Today's Mommy post is going to be a little bit different, but it is about an issue that I care deeply for so bear with me while I philosophize for a bit. To give you a quick background: I am a single mother to twin girls who are currently 2.5 years old.
I have been making a conscious effort for the past couple of years not to say things like, "you are so silly/smart/strong", "you're a good girl", "you're such a good reader/cook/helper" or "you are a big girl now". When you start noticing them, it is crazy how many times those comments are made to children. It seems that the default way to praise children is to point out the positive character trait ("you're so strong etc") or maturity ("you're so big") they are demonstrating.
At first glance these comments seem perfectly harmless- wonderful even. Adults are noticing a child's positive actions and praising them, encouraging and fostering those character traits. And I do not doubt that the people who make these comments to my children, or any other child, are doing so out of love. I hope that my girls will also take those comments that way for the rest of their lives.
But I think when adults say these things, it sends two subtle messages: 1) that the child's actions define who they are, and 2) that the adults around them define who the child is for them.
I am a people-pleaser. I am the oldest child in my family and I grew up as a preacher's kid. I think very highly of my parents and have a wonderful relationship with them to this day, but those two realities of my life made me susceptible to finding my self-worth and identity in others, especially the important adults in my life (my parents first and foremost, and my teachers and other important adults secondarily). I am very aware of this aspect of my character, and want to do my best to discourage this trait in my children, because I believe that it has hurt my self-worth and inhibited and twisted the development of my self-identify as well.
Let me give a concrete example to demonstrate the difference I am aiming for. Let's say one of my girls did a somersault for the first time (which yes, she did recently, thank you very much). If I say, "Wow! You're so strong!", my child starts to understand that when she achieves a new physical skill, others see her as a strong person. If I tell her, "Wow! You just did a somersault!", my child hears the acknowledgement of her effort and accomplishment and feels proud of what she did, but is not defined as a person by that action. What if she tries to do a handstand next and she can't get it? With the former comment, she may see herself as a failure- she is a strong person and should be able to do these things- or she may even feel a loss of identity, because if she cannot perform a physical task she is no longer the person that I told her she was. With the latter comment, it is simply a failure of a particular task (and dealing with failure would be another topic for another time) rather than a failure of her person or identity.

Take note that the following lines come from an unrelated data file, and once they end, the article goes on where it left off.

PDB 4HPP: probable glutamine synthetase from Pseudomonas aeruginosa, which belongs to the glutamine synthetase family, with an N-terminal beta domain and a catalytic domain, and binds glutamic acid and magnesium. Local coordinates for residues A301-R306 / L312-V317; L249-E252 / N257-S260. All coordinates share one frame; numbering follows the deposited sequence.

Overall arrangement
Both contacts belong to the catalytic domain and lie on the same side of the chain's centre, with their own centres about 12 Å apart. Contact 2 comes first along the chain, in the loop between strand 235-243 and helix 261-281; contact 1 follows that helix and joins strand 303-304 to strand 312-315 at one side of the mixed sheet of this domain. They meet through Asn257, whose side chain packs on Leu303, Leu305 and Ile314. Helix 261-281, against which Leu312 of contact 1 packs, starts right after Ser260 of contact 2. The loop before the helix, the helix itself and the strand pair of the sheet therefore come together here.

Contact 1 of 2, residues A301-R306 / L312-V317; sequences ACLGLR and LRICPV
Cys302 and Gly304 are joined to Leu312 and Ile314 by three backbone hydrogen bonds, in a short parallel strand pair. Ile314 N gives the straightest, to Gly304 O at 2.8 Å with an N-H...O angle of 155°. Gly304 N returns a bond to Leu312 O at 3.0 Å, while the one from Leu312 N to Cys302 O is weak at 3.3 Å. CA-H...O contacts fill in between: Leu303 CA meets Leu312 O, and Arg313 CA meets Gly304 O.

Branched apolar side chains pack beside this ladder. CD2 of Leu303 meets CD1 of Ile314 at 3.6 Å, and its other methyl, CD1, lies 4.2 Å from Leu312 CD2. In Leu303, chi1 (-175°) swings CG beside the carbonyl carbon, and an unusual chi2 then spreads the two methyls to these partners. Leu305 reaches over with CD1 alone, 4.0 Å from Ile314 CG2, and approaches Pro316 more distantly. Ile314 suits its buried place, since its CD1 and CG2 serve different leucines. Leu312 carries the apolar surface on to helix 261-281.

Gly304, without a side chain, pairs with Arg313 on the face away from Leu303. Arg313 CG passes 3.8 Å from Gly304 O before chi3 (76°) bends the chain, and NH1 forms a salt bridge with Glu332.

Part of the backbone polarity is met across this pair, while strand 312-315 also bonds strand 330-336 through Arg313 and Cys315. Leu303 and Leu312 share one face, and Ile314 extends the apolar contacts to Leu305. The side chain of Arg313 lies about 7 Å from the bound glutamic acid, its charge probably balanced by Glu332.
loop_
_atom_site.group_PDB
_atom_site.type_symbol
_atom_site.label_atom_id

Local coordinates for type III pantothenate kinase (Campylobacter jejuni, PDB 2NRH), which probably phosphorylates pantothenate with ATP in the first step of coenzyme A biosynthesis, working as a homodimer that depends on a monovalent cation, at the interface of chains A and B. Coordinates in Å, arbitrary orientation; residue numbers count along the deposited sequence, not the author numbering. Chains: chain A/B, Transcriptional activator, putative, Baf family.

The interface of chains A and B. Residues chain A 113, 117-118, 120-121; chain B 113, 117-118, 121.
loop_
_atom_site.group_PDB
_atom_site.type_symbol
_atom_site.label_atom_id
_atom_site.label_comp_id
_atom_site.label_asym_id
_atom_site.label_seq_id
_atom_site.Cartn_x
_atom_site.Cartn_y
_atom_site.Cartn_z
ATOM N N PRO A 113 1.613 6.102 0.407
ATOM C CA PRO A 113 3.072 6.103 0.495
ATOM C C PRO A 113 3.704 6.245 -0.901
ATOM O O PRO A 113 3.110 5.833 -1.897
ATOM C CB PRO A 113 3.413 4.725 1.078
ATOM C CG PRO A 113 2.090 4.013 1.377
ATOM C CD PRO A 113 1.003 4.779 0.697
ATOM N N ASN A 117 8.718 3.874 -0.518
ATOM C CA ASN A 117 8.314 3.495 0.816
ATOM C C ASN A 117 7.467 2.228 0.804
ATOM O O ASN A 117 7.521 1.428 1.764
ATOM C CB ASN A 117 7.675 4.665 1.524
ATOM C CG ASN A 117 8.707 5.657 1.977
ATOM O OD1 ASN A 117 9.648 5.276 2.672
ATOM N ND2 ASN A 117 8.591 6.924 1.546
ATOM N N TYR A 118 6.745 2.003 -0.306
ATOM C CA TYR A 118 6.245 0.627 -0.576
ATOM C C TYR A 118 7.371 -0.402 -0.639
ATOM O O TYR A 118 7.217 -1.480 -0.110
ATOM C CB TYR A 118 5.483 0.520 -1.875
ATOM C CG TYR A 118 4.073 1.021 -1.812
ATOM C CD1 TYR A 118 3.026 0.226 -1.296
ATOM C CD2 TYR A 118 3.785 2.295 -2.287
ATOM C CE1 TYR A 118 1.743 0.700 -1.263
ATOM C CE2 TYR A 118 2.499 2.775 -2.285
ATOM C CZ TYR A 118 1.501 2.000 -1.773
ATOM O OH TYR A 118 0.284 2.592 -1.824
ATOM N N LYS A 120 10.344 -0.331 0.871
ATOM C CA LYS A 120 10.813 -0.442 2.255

This phenomena becomes even more apparent when you add the twin element to the mix. When I tell one child that she is strong because she did a somersault, but the other child can't do one yet, she starts to think that she must not be strong. In this case, she is probably less likely to keep working at physical skills, because she is not a strong person. There is real danger in this scenario because twins (and siblings of different ages, to a lesser degree) compare themselves to each other (and others compare them to each other as well). It is very easy for a child to lock themselves into a particular identity, like "I am the sporty one and she is the artsy one".
Focusing on individual accomplishments and events ("you did" statements), rather than defining a child's identify by their actions ("you are" statements), gives children the freedom to continue exploring all facets of development and learning without feeling like certain things are "their area" and others not. It has been shown time and time again that when a person sincerely believes they can do something, they usually will, and if they believe they can't, they usually won't.
This aspect of defining who a child is and what they are good at comes into play in school as well. If I respond to a child who answers a question correctly by saying, "You're so smart!", the focus is on that child's identity, not on that particular accomplishment. This mindset can lead to the idea that some are born smart and some aren't (or at least that we are "smart" in different subject areas), and that innate trait will determine whether or not we are successful (there have been several studies on this that I find really fascinating- you can read a little about them here).
As a mother, I want my children to develop their identities through a life-long process of discovery- not by listening to what others (including me) tell them to be. I want them to find joy in little triumphs every day- not because it proves to me or anyone else that they are worthy, or have a certain desirable characteristic, but because they accomplished something. And that is enough.